Daily Media Briefing

Daily Media Briefing


Posted in: Daily Media Briefing, Diversity, Employees, Energy, Technology & Innovation, Waste

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January 09, 2020


Execs accuse McDonald’s of racial discrimination

Two senior executives at fast food giant McDonald’s have filed a lawsuit against the company, accusing it of discriminating against African-American customers and staff. They claim that under the leadership of UK-born Steve Easterbrook, who became chief executive in 2015, the company has “conducted a ruthless purge” of high-ranked African-Americans and shifted advertising away from black customers. Mr Easterbrook was fired last year for a mutual romantic relationship with a colleague in violation of company rules, but his successor, Chris Kempczinski, is also named in the complaint. McDonald’s said they disagree with characterisations in the complaint. The firm said it has reduced the number of “officer level” positions over the last five years but that people of colour account for 45 percent of the firm’s corporate officers – an increase since 2013 – and all of its 10 field vice-presidents in the US. They lawsuit accuses McDonald’s of practising “systematic but covert” racial discrimination “over the years” but it became “overt, unmistakable, non-coincidental and highly damaging” after the 2015 leadership change. (BBC)


Sustainable packaging may be worse for the environment than plastic

A report published by Green Alliance has found that the decisions to remove plastic are often made without considering the full environmental impact of the substitute material and cause other environmental problems. Green Alliance interviewed representatives from five of the UK’s major supermarkets and five major consumer food and drink companies in order to understand the full picture of the transition away from plastic. The report reveals that the consequences of using plastic alternatives has not been properly assessed. For example, switching from single-use plastic to paper bags, as implemented at Morrisons, Tesco and Sainsburys, means manufacturing processes that require four times as much energy. Furthermore, glass bottles, thought to be more sustainable than plastic, are much heavier and so more polluting to transport. ‘Compostable’ packaging has also caused confusion among shoppers as such items actually require industrial composters. The report argues that more thinking needs to be done to assess the environmental impacts of materials proposed as alternatives to plastic. (Environment Journal, BBC)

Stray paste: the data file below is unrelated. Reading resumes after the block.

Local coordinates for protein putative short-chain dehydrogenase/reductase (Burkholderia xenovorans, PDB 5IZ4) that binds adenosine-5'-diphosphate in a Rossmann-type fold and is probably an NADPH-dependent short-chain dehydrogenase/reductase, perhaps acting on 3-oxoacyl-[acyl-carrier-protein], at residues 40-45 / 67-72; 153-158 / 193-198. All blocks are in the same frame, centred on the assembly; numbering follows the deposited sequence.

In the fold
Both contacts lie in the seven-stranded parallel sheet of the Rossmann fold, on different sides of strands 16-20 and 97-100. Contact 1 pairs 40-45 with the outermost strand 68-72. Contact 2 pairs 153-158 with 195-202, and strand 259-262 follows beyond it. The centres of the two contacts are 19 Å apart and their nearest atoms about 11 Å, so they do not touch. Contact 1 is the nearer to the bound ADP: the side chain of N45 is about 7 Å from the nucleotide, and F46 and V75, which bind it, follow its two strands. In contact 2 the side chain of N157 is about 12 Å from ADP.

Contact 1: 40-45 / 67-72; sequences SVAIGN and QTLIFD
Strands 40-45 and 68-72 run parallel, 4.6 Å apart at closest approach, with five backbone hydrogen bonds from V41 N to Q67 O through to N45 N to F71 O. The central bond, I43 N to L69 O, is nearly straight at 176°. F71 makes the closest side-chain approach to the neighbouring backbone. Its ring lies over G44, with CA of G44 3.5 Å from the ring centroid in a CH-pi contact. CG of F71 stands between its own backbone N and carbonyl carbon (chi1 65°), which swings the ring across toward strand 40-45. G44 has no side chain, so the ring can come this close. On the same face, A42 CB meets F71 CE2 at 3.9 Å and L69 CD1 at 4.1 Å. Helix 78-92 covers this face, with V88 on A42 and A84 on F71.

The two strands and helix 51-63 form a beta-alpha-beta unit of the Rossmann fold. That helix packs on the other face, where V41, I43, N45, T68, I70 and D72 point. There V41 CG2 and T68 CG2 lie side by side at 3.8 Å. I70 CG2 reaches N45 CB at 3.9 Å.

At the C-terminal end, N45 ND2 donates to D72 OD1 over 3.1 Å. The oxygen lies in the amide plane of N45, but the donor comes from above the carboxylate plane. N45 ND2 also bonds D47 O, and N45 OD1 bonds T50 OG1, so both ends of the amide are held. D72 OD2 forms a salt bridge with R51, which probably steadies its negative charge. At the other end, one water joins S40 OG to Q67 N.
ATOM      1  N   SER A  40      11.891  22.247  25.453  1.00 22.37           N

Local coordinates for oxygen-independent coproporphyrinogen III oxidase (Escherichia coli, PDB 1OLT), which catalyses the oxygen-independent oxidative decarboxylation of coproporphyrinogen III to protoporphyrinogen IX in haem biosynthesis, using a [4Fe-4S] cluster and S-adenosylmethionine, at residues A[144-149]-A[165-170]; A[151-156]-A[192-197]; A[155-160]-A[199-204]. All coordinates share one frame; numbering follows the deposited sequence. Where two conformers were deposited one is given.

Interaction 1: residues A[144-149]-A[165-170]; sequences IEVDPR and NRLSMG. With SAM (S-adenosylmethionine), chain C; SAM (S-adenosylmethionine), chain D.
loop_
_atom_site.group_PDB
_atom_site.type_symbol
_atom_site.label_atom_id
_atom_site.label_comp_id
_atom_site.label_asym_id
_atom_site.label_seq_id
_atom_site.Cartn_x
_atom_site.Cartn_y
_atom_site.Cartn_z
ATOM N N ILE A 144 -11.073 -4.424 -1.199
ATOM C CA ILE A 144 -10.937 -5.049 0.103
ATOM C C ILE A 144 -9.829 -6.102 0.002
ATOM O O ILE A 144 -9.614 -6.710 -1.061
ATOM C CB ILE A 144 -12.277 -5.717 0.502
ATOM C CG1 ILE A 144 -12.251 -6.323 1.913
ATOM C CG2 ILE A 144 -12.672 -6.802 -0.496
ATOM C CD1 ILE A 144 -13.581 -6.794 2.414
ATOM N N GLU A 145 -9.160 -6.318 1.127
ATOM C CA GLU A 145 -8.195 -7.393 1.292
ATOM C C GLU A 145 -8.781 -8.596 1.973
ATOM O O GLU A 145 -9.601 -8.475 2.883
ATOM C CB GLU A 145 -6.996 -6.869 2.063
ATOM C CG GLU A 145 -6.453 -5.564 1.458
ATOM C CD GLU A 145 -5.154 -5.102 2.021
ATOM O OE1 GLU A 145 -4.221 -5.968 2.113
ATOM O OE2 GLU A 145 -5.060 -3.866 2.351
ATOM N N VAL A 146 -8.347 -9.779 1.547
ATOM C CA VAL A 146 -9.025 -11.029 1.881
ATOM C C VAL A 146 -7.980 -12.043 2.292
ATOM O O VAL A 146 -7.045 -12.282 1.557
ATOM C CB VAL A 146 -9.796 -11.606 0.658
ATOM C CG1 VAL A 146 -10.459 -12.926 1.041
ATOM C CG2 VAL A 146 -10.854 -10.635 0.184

Innovation & Technology/Energy

BP Ventures sets sights on Chinese energy management AI market with $3.6m investment

The venture capital arm of oil giant BP has made a foray into the fast-expanding artificial intelligence (AI) market in China with a $3.6 million investment in energy management specialist R&B. R&B’s energy management systems apply AI analytics to predict, control and improve a building’s energy use. According to the company, its Software-as-a-Service platform processes data on the energy use of commercial and industrial buildings, formulating recommendations to boost energy efficiency, optimise performance, and lower carbon emissions. It aligns with BP Alternative Energy’s focus on increasing the oil giant’s clean technology portfolio, the firm said, highlighting how buildings account of for one third of the world’s energy consumption and with rapid growth underway across China’s commercial property sector R&B could play a significant role in curbing emissions. The investment also expands BP Ventures’ involvement in smart energy management, building on last year’s investment in UK-based AI firm Grid Edge. (Business Green)


Twitter to test ‘block all replies’ function

Social media platform Twitter has said it will test new features that allow users to control who can reply to their posts or block replies entirely. “We want to help people feel safe participating in the conversation on Twitter,” the company said. The move comes as social media companies are under increasing pressure to address cyber-bullying. The firm has already launched a feature which allows its users to hide replies to their tweets. Twitter unveiled details of the experiment during a presentation at the annual Consumer Electronics Show, in Las Vegas. The new features, to be tested early this year, will allow users to select four different settings for replies: Global – allow anyone to respond, Group – allow replies from people the user follows, or mentioned, Panel – allow replies from people mentioned, Statement – not allow any replies. (BBC)


Goldman Sachs becomes first US company to join Climate Group’s three flagship initiatives

Goldman Sachs has become the first US company to become a member of three major initiatives for electric transport and smart and renewable energy use. The investment banking company has now joined EV100, EP100 and RE100, managed by environmental non-profit The Climate Group. Goldman Sachs was one of the first US companies to join RE100 and commit to 100 percent renewable power, during Climate Week NYC in 2015. This month’s RE100 Progress and Insights Annual Report shows the company has achieved 96 percent of the target and is on track to reach its 2020 goal. Now as an EV100 member, the bank is also committed to installing electric vehicles (EV) charging stations at its owned office locations, and in offices where Goldman Sachs is a tenant, to encourage EV charging installations and making it a criterion for site selection. Goldman Sachs also joins EP100 through the Net Zero Carbon Buildings pathway, occupying and owning only assets that are net zero carbon by 2030. (The Climate Group)


Source Image: McDonald’s sign post by Andreeew Hoang on Unsplash.